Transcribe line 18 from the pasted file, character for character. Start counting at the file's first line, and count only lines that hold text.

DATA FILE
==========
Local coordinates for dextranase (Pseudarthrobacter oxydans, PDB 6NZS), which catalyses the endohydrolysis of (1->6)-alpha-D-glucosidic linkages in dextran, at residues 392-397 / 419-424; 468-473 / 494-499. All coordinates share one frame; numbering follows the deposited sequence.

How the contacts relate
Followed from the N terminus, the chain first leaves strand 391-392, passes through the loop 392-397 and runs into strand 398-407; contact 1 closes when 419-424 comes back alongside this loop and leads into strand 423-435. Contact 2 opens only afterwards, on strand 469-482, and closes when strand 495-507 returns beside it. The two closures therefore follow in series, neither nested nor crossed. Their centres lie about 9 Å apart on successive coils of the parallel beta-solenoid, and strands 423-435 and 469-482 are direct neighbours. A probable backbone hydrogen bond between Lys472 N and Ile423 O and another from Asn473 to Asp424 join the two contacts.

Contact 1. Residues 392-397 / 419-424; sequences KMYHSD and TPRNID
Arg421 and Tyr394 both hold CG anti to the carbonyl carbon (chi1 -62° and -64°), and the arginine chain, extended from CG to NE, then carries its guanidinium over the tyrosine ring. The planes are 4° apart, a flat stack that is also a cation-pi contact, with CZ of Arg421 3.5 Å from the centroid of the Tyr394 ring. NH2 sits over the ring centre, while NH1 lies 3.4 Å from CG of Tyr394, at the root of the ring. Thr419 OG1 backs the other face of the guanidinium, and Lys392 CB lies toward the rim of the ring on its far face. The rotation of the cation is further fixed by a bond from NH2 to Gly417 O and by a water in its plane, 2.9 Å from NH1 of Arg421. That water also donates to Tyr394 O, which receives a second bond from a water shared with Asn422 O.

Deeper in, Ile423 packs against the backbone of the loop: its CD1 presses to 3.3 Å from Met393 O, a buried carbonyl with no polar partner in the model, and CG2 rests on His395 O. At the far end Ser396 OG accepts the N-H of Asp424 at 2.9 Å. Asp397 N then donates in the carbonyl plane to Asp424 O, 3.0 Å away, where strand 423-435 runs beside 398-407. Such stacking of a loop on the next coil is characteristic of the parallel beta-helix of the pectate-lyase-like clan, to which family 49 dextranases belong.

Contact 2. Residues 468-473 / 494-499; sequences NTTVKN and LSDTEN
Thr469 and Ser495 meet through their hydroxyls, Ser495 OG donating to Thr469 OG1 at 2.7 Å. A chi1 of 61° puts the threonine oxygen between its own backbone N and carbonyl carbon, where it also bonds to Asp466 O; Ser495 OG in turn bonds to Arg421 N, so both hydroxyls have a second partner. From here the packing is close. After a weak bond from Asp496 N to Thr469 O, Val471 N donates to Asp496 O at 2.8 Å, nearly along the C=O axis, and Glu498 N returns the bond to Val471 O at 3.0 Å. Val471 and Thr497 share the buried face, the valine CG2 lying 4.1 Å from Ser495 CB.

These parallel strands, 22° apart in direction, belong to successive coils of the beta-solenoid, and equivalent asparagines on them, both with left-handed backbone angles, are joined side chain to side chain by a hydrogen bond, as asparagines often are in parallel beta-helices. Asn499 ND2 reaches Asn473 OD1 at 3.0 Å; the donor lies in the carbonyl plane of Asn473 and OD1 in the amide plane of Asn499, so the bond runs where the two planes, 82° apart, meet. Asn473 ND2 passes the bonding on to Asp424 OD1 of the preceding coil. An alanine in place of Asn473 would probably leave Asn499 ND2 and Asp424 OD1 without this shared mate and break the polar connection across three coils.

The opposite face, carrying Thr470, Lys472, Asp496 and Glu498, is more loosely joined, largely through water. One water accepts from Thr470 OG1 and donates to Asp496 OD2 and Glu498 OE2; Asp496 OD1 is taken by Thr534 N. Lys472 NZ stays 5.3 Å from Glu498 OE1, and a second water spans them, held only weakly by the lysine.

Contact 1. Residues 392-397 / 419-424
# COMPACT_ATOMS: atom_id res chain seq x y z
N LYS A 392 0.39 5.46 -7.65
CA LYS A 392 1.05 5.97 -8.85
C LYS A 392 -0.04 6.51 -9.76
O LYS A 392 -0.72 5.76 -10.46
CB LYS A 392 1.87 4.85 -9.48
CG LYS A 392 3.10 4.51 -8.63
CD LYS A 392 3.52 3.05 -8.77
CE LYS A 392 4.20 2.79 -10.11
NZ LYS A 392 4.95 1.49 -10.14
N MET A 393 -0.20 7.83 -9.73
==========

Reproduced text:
CG LYS A 392 3.10 4.51 -8.63